Anonymous asked:

If I may ask, what are those 'various ceremonies' and 'liturgical rules' that make Roman Catholicism unappealing to you? Or on another note, I often meet an occasional former Anglican cleric or seminarian who is now some shade of Eastern Orthodox. Why is that?

The main ‘ceremony’ I have problems with are the various Eucharist adoration ceremonies which so many Catholics are devoted. Now, although I whole heartedly believe Jesus Christ to be fully physically and spiritually present in the consecrated bread and wine, as our Prayerbook says, it was not ordained to be gazed upon. The orthodox do not practice Eucharistic adoration and neither did western Catholics until the 16th century. The danger I see with Eucharistic adoration is that it turns the sacrament in into something detached from us, remember the command was ‘take, eat’ for half the mystery of the sacrament is us ingesting Our Lord, bringing him into us in this most basic act. That’s is what I find problematic.

As to liturgical rules, they can sometimes be a bit fussy and get in the way. Again here the Orthodox have the right idea, their ceremonies are solemn but not as fussy. There is no liturgical colour sequence and common sense takes the place of silly rules. Now some may say that the post Vatican II church has got rid of all that and it has, but at the expense of solemnity. The anglican ceremonial in itself is very plain and practical but it provides solemnity suited to Divine Service.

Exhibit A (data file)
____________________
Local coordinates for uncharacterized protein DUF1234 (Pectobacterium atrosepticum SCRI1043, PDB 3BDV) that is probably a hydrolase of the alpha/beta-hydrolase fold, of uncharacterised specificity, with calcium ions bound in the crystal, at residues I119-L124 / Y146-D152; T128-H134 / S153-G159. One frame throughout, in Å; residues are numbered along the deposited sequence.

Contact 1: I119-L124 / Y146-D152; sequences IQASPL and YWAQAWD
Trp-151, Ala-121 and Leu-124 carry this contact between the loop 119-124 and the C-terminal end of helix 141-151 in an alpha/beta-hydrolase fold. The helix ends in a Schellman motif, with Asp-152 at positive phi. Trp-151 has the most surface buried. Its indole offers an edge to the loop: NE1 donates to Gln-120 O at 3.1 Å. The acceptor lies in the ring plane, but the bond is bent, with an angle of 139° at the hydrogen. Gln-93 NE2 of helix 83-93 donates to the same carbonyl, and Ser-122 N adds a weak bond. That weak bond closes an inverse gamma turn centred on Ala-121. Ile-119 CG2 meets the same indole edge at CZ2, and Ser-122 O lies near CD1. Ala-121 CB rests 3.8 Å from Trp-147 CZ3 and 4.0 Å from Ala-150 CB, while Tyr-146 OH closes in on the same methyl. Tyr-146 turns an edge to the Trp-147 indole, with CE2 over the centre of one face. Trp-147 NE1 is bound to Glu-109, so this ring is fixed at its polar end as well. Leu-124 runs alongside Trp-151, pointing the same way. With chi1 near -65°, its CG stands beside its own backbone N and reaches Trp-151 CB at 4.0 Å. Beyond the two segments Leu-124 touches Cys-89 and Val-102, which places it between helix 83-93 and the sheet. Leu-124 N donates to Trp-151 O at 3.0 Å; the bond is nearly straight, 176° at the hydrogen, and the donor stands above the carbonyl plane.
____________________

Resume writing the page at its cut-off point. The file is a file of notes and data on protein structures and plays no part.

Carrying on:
Now, to answer why so many Anglicans become Orthodox. The simple thing is that a great many Anglicans have serious theological doubts about Rome’s position and they find a better vision of catholicity in the eastern churches. Remember ever since the reformation High Church divines looked to the east for Catholicism that wasn’t Roman, and this I think has had a great effect on the Anglican mentality, at least the High Church mentality rather than the Anglo-Catholic.

This meant that in most parish churches the Sunday morning service consisted of Mattins, the Litany and Altar Prayers, with a sermon after the Nicene Creed. If there was a Baptism it came after the second lesson, and women were churched just before Altar Prayers. A bidding prayer was added before the sermon; on Sundays preceding a Communion Sunday the first of the long exhortations in the Communion service was read after the sermon, and the people were told how to prepare to receive Communion and of their parish priest’s readiness to hear their confessions if they so desired. The psalms were said, but the Te Deum was often sung; there would be a metrical psalm or hymn or sometimes an anthem after the third collect or after the Litany as a kind of Introit, or before or after the sermon.
The Architectural Setting of Anglican Worship